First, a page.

Modernity has now penetrated every continent, creating at least the framework of a single global culture. High-speed transportation and communication really have shrunk the planet. Movies, TV shows, and music may have specific countries of origin, yet they can be found and enjoyed everywhere. Popular musicians regularly have global concert tours. All major corporations create products and services with international appeal. Cities and urban life especially have become much the same the world-over. Young people everywhere wear a uniform of t-shirts, jeans, and athletic shoes. They listen to the same music, watch the same TV shows and movies, use the same electronic devices, and engage each other via the same social media.

Given all this, the decline of religion can hardly be surprising. Around the world, urban young adults especially are increasingly absent from organized religion of any kind. In the US, recent surveys document the dramatic growth of “the nones,” people claiming no religious affiliation, especially among those under 40. A grim picture? Yes, for religion and Christianity as they are now. Yet the great religions, including Christianity, have all been able to adapt themselves to changing times and places. 

What then is the value of ancient religious traditions for people today? The greatest obstacle to answering that question is our difficulty in accepting that the world of the Bible and the medieval church is gone. As attached as we are to its romantic simplicity, the Bible’s pre-modern worldview simply must be given up. It is the primary obstacle preventing the church from playing a vital role in modern people’s lives.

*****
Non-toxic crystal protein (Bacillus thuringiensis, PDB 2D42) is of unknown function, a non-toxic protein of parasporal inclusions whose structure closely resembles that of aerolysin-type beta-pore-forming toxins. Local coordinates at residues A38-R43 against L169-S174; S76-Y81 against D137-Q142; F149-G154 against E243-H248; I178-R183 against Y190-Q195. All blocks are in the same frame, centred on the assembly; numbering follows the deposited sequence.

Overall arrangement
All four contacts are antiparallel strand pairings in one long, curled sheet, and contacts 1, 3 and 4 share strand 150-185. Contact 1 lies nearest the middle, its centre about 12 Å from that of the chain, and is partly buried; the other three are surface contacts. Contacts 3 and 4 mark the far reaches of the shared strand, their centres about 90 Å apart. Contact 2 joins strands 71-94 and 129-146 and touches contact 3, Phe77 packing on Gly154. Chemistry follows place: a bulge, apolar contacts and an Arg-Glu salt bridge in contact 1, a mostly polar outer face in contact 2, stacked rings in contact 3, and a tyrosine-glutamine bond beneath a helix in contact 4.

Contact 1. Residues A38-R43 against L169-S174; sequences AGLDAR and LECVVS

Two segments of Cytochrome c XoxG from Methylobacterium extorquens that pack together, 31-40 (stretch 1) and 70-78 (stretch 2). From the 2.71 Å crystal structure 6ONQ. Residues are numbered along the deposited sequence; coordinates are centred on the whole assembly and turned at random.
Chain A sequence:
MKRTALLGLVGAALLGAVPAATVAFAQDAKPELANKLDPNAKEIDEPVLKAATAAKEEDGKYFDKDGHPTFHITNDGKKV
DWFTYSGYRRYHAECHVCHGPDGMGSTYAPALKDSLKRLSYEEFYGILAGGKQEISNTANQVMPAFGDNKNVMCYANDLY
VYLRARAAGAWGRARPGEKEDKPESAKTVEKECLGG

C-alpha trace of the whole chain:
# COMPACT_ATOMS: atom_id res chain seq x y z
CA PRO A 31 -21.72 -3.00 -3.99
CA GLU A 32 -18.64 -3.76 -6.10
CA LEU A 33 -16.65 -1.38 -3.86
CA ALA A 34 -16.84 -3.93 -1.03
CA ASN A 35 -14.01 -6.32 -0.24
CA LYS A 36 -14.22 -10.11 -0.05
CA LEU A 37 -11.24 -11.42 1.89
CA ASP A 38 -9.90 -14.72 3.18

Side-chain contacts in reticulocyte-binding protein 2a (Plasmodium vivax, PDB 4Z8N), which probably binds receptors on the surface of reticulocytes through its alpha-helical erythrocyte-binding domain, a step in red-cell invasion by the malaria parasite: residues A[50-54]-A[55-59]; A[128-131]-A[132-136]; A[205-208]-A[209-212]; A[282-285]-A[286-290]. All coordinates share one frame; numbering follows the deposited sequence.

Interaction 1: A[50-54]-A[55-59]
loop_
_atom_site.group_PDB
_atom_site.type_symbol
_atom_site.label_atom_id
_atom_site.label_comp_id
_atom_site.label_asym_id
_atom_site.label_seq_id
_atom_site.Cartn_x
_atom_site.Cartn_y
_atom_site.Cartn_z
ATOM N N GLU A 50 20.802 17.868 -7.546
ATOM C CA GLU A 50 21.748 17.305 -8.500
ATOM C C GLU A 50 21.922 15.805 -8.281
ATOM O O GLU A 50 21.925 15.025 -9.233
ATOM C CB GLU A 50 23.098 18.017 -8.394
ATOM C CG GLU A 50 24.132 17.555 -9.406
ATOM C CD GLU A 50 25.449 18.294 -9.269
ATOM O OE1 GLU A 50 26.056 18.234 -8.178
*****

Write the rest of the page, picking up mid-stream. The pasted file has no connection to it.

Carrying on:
For even in the modern world, religious and spiritual needs remain. Addressing those needs and the fundamental questions of life is central to what it means to be human. Modern biblical study has revealed a Jesus whose view of the intrinsic value of human life here and now, and of the centrality of compassion in human relationship, makes his voice still relevant and still radical. Making that voice heard again is the starting point for the church’s new life.

For that to happen, congregations must be open to a critical exploration of the Bible and of church history, engaging in a serious conversation about the meaning and relevance of Christian traditions for contemporary life. They must be willing to cast a wide net, welcoming and partnering with anyone willing to join in making the world a better place: promoting compassion, equality, and understanding among all people, and developing a deep appreciation for this life and this world as our greatest gifts, and their stewardship as our greatest responsibility.